Updates from November, 2014 Toggle Comment Threads | Keyboard Shortcuts

  • helen 17:20 on November 25, 2014 Permalink | Reply  

    Here it is! 

    HK012 showing efferents turning and afferents alongside (1)

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  • helen 17:13 on November 25, 2014 Permalink | Reply  

    Just had the most exhilarating day in the lab.
    The nerves I dyed yesterday took the stain up beautifully and I got some really juicy (it’s the only word I can currently think of sorry- it’s been a long day) images to analyse. Even though I have seen axons and cell bodies before, the way they dance around each other never fails to inspire me.

    Fabiana joked that she’d find me by the microscope half dead tomorrow morning because I’d been up all night staring at the axons, but she’s only half joking because looking under that microscope does truly transport you to another bubble where everything is developing and looks like the stars. I could be in that world for a long time.

    There is so much intricate detail within each axon and I love that each axon is different, yet reliably structured (apart from a few who just wander off day dreaming). I wish that I could articulate the experience better but it’s truly one of those things that even pictures and words don’t do justice.

    I wonder if when I understand what I’m seeing better (for example. I’ll know I’m looking at efferents, not just beautiful stringy pieces of brain matter), that awe I have for what I see will diminish, but looking at the way Fabiana reacts to the images she sees I doubt that will be the case because it’s still as though she is seeing things for the first time when she looks down the microscope.

    I haven’t quite figured out how to post a photo yet but when I do I will so you can share in at least a little part of the joy I get from looking at these neurons!

     
    • kubke 22:01 on November 25, 2014 Permalink | Reply

      The marvel has never faded for me. Almost every prep has something special :) For me today it was imagining those axons using their filopodia to poke at each other. I hope I didn’t leave a bruise in your arm in the process of enjoying those!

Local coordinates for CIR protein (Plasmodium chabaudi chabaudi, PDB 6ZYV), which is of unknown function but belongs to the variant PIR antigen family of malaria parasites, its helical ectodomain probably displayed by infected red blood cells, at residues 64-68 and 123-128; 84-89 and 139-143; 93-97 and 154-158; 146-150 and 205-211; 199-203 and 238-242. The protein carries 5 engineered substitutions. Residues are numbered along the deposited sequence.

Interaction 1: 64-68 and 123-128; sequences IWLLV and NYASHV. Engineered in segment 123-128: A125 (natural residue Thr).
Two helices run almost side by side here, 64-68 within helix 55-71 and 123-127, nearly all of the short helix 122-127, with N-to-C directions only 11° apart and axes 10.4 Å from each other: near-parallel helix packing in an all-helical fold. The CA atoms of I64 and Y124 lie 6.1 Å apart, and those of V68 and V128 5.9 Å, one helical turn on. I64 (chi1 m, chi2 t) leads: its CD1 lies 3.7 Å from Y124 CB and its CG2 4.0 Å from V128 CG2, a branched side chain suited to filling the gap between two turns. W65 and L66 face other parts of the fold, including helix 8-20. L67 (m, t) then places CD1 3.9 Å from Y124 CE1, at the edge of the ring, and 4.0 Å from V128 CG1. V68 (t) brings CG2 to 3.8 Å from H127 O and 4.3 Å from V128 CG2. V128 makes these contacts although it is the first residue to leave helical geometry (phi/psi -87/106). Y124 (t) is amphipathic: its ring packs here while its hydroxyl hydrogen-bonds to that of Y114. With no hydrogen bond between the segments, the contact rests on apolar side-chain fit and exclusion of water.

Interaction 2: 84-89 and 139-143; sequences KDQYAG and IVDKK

• helen 18:43 on November 18, 2014 Permalink | Reply  

    The size of things 

    Today’s lab lesson was on the size of things.

    I guess that’s only natural because the fields of embryology and microscopy are both particularly concerned with the concept of size (is it a concept?). I always find it amusing when I try desperately hard to finely dissect out the heart or the rhomboncephelon and then I take it outside of the petri dish and onto a tissue where I look at it macroscopically and it’s the tiniest piece of sludge.

    To me at least that’s what it looks like, but I know deep down that it is much more structured and complex than that. That is then further confirmed when you look at things on the precious Nikon microscope and realise that the nerve itself isn’t small, the axons of the individual neurons are.

    It makes me wonder how narrow our ability to perceive things is, based on our spectrum of visible light and the ‘zoom’ we have. I wonder how many things I take for granted as being just a piece of sludge when really it’s an intricately developed organ.

     
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